Presentation on theme: "Longitudinal trial of chloroquine monotherapy and combination therapy for uncomplicated falciparum malaria in children in Blantyre, Malawi Presenter: Patricia."— Presentation transcript:
Longitudinal trial of chloroquine monotherapy and combination therapy for uncomplicated falciparum malaria in children in Blantyre, Malawi Presenter: Patricia Mawindo Clinical Research Coordinator, Blantyre Malaria Project, Ndirande Research Clinic, Malawi.
BACKGROUND Malawi was the first country to stop using chloroquine as the first line treatment of malaria due to high rates of resistance. The decline in the prevalence of genetic marker of Chroloquine-resistance malaria began immediately following the switch to Sulfadoxine-Pyrimethamine in 1993 and was undetectable in 2001. In 2005, BMP conducted a study demonstrating 99% effectiveness of Chroloquine in uncomplicated malaria in children
RATIONALE Reintroduction of Chroloquine, whether for routine treatment or targeted prevention with a partner drug would protect against the re-emergence of resistance. Combination therapy is recommended to effectively treat individual infections and to prevent the emergence and spread of resistance. Rather, our hope was to answer the question: for how long does a partner drug need to be active to protect against resistance?
OBJECTIVES Primary: Compare annual incidence of malaria clinical episodes. Secondary: Assess antimalarial drug efficacy at first and subsequent administrations by treatment arm. Measure the effect of each treatment arm on anaemia.
Objectives Measure the prevalence of chloroquine resistance. Assess the safety of each study arm with repeated use.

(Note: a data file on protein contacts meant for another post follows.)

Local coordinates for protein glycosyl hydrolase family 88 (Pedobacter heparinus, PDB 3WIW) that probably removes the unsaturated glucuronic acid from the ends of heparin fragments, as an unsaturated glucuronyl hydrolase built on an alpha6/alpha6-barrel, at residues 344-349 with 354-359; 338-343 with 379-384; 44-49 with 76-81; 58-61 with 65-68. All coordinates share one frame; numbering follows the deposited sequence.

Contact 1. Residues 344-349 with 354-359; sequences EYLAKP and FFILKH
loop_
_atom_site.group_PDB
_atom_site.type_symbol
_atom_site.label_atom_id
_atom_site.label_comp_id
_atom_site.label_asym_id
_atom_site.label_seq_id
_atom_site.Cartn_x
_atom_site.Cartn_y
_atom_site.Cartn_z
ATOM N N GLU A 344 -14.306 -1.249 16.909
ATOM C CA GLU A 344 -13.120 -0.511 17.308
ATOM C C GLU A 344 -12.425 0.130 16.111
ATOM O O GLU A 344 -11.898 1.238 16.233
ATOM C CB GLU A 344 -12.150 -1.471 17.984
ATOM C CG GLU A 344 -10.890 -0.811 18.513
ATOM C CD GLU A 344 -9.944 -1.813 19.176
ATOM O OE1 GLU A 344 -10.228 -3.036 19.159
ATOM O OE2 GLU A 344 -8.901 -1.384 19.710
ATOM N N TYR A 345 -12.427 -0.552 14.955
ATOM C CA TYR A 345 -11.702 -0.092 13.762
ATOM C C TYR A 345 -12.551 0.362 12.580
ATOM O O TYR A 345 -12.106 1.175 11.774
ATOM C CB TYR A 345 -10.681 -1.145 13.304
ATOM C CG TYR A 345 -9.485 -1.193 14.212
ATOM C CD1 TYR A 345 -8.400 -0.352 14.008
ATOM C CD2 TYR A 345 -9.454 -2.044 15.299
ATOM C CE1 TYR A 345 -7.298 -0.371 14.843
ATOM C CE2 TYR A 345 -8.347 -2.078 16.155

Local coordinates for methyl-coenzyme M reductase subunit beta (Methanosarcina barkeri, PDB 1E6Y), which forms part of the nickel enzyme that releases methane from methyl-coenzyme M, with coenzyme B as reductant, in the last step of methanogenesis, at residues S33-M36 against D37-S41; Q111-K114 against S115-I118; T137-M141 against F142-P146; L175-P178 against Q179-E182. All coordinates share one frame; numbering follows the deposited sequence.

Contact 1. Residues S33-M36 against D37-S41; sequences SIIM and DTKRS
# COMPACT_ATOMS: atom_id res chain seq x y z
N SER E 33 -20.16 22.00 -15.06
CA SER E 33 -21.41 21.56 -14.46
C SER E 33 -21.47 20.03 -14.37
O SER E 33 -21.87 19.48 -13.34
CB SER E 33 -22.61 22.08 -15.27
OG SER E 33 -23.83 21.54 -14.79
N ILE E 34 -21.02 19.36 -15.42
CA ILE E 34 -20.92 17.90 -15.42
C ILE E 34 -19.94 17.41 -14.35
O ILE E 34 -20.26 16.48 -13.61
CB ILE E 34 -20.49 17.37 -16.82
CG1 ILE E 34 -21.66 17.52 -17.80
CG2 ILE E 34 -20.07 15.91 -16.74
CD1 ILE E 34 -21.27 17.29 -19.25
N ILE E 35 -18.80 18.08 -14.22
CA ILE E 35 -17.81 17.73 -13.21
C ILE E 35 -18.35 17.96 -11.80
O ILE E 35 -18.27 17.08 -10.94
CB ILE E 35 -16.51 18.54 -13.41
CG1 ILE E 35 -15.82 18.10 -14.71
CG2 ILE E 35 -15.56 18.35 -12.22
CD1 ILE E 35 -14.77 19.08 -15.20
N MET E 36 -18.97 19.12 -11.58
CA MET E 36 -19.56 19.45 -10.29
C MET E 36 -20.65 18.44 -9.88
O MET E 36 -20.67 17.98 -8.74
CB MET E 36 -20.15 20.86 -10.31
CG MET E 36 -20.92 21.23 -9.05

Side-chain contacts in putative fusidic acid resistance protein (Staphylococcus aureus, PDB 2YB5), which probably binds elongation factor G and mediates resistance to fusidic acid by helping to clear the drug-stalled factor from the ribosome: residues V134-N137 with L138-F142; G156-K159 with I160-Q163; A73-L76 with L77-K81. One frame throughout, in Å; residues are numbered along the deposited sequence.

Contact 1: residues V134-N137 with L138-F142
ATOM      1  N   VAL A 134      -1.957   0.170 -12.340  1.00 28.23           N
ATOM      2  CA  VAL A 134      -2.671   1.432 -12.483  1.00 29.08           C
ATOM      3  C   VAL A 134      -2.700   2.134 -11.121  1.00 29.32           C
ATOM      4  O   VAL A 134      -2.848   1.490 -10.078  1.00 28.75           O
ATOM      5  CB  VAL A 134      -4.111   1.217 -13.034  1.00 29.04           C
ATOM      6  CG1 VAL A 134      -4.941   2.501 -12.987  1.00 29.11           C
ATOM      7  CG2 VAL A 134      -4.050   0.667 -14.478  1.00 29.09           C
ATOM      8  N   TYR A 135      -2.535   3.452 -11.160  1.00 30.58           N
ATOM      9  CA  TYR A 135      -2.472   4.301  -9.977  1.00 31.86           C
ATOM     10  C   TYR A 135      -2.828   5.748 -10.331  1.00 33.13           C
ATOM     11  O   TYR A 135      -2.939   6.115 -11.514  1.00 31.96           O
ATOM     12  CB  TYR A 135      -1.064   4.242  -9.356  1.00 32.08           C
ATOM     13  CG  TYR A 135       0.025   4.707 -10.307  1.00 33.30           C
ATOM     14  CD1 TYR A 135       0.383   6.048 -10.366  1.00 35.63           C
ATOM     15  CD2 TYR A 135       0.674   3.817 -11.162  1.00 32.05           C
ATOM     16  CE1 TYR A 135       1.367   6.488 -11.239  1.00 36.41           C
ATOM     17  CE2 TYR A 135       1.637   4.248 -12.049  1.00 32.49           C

METHODS Ndirande H/Centre serving a population of 200,000. Targeted children aged 6 months to 5 years (attending the pediatric clinic). Studied Chloroquine: as monotherapy in combination with drugs with different half- lives; Artesunate, azithromycin and atovaquine- proguanil.
STUDY DESIGN & DURATION Ppts identified at the time of first episode of uncomplicated malaria. 640 children randomized to one of the four treatment arms. Treatment outcome assessed through the standard 28-day efficacy study. Subsequently, evaluated every 4wks and encouraged to return when sick.
DESIGN & DURATION Offered same therapy as assigned at enrollment incases of a new episode of uncomplicated malaria. PCR-corrected 28-day efficacy evaluated at each treatment episode. Primary endpoint: annual incidence of malaria. Study duration was 1.5 years.
RESULTS Out of 640 children, 628 included in the intention-to-treat analysis. Malaria incidence (95% confidence interval) was 0.59 (0.46-.74),.61 (.49-.76),.63 (.50-.79) and.68 (.54-.86) episodes/person-year. Treatment efficacy for 1 st episodes was 100% for CQ monotherapy, 97% for subsequent episodes. Similar results in combination groups.
RESULTS The incidence of pfcrt T76 in pure form was 0%; mixed infections with both K76 and T76 were found in 2 out of 911 infections. Young children treated with chloroquine- azithromycin had higher hemoglobin concentrations at the studys end than did those in the chloroquine monotherapy.
Conclusions and next steps chloroquine is once again an effective drug for treatment of malaria in Malawi. with its excellent safety profile, low cost and long post-treatment prophylactic effect, an attractive candidate for prevention in vulnerable groups, typically women and infants, in areas where resistance to SP is high.
Conclusions and next steps Clinical efficacy of chloroquine was maintained with repeated use in a clinical trial. Evidence of resistance on a molecular level will be evaluated. PK-PD modeling in susceptible and resistant parasites.
Acknowledgements Study leadership: –Chris Plowe –Miriam Laufer –Terrie Taylor –Fraction Dzinjalamala –Phil Thesing Blantyre Malaria Project staff, led by –Osward Nyirenda –Rhoda Masonga –Joseph Kanyangalika Administrative support –Esther Gondwe, BMP –Nicole Eddington, UMB Data management and biostatistical support EMMES Corp. We are grateful to the children and their parents who participated in this study and continue to welcome us at the research clinic in Ndirande. Funded by NIH: U01AI044824 and K23AI059316 Zithromax (azithromycin) donated by Pfizer Inc.